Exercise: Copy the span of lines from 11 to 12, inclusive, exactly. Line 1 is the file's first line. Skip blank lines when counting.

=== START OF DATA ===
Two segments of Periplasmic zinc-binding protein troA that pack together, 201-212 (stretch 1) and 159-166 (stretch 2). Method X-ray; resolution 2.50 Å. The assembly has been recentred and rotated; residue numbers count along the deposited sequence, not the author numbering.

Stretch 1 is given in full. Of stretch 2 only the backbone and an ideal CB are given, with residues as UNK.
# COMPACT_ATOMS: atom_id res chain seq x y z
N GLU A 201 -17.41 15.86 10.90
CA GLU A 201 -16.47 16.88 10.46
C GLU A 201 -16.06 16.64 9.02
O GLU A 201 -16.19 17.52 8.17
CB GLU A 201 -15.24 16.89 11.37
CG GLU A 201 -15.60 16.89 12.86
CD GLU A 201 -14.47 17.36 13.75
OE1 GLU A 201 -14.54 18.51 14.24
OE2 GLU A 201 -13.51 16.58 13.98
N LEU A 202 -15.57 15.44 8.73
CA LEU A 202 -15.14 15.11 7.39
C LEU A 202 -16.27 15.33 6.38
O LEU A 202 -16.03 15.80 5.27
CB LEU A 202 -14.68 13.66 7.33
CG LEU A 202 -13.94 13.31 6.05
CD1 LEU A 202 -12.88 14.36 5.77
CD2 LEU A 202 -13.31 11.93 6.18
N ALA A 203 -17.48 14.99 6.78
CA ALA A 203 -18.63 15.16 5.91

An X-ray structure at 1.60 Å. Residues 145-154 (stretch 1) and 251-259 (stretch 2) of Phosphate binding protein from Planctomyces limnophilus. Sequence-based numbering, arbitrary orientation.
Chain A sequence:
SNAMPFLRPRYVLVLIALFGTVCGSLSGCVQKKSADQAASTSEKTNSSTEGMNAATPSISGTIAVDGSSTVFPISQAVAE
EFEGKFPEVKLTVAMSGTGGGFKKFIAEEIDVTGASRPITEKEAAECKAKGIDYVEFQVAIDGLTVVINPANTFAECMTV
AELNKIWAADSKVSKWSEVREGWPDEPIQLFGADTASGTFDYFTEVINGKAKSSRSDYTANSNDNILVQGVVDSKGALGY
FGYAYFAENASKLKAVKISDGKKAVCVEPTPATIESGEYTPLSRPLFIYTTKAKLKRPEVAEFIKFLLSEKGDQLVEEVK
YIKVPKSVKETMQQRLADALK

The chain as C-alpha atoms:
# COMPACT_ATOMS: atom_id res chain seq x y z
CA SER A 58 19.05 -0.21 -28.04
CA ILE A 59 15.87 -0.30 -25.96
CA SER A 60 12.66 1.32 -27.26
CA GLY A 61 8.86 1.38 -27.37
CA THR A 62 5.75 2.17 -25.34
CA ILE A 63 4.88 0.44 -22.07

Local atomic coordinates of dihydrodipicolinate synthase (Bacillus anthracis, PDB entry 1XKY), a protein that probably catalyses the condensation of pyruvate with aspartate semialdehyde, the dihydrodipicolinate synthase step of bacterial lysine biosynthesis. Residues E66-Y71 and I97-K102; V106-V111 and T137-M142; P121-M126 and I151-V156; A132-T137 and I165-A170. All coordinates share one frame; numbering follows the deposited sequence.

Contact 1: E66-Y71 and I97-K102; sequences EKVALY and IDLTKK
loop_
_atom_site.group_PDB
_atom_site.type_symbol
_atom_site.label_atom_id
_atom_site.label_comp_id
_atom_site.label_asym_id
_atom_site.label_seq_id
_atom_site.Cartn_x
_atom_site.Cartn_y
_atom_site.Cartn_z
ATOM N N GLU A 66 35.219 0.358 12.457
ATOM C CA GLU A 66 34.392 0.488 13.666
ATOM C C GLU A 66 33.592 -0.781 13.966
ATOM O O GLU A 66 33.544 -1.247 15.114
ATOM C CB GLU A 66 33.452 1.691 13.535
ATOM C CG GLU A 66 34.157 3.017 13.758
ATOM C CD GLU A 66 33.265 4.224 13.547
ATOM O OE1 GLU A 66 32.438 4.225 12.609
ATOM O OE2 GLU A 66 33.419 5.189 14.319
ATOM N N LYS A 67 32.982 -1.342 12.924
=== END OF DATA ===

OE1 GLU A 201 -14.54 18.51 14.24
OE2 GLU A 201 -13.51 16.58 13.98